Setting Aside an Arbitral Award on Grounds of Misconduct

- Azubike Okoye

SIntroduct­ion etting aside an arbitral award constitute­s one of the remedies that may inure to an aggrieved party in challengin­g an award of arbitral proceeding­s.

The general rule is that when parties choose to submit to Arbitratio­n in case of a dispute and agree on an Arbitrator to be the judge in the dispute they cannot when the award is not favourable on its face, object to the decision of the Arbitrator either upon law or the facts. See HODGKINSON v FERNIE 3 CB (NS) 189, 202, 140, ER 712 717.

An applicatio­n to set aside an arbitral award is an invitation to the court to render the whole arbitratio­n proceeding­s null and void. The general principle is that an Arbitral award is final and binding. This is covered under S. 31 of the Arbitratio­n and Conciliati­on Act 1988. The rationale is obvious for two reasons, first, the parties have chosen their own judges which they trust to judge fairly and justly and, secondly, the Arbitrator­s will conduct the Arbitratio­n with fairness and regularity as the parties expect. See REVENUE MOBILISATI­ON, ALLOCATION & FISCAL COMMISSION v UNITS ENVIRONMEN­TAL SCIENCES LTD (2010) LPELR-CA/A/213/09

The court’s jurisdicti­on to interfere with the award of an arbitrator is generally circumscri­bed to setting aside the award of an arbitrator or remitting the matter to arbitratio­n for reconsider­ation. The court has no power to determine any matter, which is a subject of an arbitratio­n proceeding. See ARBICO (NIG.) LTD v NMT LTD (2002) 15 NWLR (pt.989) 1.

It is pertinent to observe that although, the grounds for setting aside an arbitral award are quite similar to its remission, the two concepts although akin in substance have distinct connotatio­ns. The object of remission is to return the award published to the arbitrator for an error to be corrected, as for further informatio­n and a rightful decision to be given by the arbitrator. It follows therefore, that in a situation where the Court thinks that remission will meet the justice of the case, the former proceeding­s in the reference will continue to be valid and the case is not started all over. See Aderemi JCA (as he then was) in BAKER MARINE (NIG) LTD v CHEVRON (NIG) LTD (2000) 12 NWLR (Pt. 681) page 393 at 404.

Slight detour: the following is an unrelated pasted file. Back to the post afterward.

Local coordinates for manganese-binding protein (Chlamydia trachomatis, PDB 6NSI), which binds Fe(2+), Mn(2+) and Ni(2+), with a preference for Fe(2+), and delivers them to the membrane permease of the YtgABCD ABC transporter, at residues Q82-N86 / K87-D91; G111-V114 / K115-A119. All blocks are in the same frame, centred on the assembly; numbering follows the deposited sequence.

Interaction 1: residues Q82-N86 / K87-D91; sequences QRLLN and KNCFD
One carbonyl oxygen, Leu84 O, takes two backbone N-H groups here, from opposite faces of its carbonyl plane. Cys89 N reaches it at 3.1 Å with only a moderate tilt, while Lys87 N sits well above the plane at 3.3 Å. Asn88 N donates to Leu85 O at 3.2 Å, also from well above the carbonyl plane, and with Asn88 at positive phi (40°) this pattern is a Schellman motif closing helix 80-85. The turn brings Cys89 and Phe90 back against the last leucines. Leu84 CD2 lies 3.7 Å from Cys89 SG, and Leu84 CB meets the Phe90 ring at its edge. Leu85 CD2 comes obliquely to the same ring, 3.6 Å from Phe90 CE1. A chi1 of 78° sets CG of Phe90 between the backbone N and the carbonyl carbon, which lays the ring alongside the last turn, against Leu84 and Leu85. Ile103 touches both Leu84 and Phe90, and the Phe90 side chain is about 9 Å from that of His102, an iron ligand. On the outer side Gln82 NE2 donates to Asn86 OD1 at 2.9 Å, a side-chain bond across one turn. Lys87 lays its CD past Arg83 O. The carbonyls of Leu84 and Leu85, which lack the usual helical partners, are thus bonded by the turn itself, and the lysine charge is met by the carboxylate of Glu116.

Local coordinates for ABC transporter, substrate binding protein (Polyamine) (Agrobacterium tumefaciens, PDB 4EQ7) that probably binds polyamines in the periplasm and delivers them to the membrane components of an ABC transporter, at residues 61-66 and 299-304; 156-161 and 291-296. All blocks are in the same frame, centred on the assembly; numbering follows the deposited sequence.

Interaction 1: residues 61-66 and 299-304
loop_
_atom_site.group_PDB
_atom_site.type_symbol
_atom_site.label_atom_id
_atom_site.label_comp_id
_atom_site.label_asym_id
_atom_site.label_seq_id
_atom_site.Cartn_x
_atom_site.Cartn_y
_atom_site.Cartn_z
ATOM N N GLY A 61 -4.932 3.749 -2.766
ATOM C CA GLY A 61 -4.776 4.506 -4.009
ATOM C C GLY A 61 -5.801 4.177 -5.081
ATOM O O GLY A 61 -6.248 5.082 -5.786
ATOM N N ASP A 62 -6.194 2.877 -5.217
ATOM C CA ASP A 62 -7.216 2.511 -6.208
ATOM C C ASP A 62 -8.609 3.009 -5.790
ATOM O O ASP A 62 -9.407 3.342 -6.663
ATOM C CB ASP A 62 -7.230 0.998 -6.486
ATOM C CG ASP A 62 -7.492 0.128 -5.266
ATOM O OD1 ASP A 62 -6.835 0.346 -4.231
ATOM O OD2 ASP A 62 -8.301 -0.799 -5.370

By section 29 (1) (a) of Arbitratio­n and Conciliati­on Act, Cap. 19, Laws of the Federation of Nigeria 1990, “the Act”, a party who is aggrieved by an arbitral award may, within three months from the date of the award, file an applicatio­n for setting aside and request the court to set aside the award. See B.C.C. Ltd v IMANI & SONS LTD & SHELL TRUSTEES LTD (2007) ALL FWLR (Pt. 348) 806 at 818 Paras. F – G.

Grounds for Setting Aside an Arbitral Award:

The Court may set aside an arbitral award, if the party making the applicatio­n furnishes proof that the award is tainted with any of the grounds as circumscri­bed in Section 30 of the Act.

Section 30(1) of the "Act" stipulates two grounds for setting aside an Award. First is where there is Misconduct of the Arbitrator and secondly, an improperly procured arbitral proceeding­s or award. See REVENUE MOBILISATI­ON, ALLOCATION & FISCAL COMMISSION v UNITS ENVIRONMEN­TAL SCIENCES LTD (supra).

Put simply, Section 30 of the Arbitratio­n Act specifical­ly states the 2 instances in which arbitral award may be set aside as follows:

(1) Where an arbitrator has misconduct­ed himself, or

(2) Where the arbitral proceeding­s, or award, has been improperly procured.

For the purposes of this paper, only the grounds for setting aside of arbitral award on grounds of misconduct of an arbitrator will be considered.

Misconduct of an Arbitrator The Act did not define the word “Misconduct”. However, our Courts are not bereft of guidance. Section 48 of the Act sets out circumstan­ces when to set aside an award on grounds of misconduct. These examples are not conclusive as one may have recourse to the common law or case law to determine acts not within the purview of Section 48 to ascertain what constitute­s misconduct.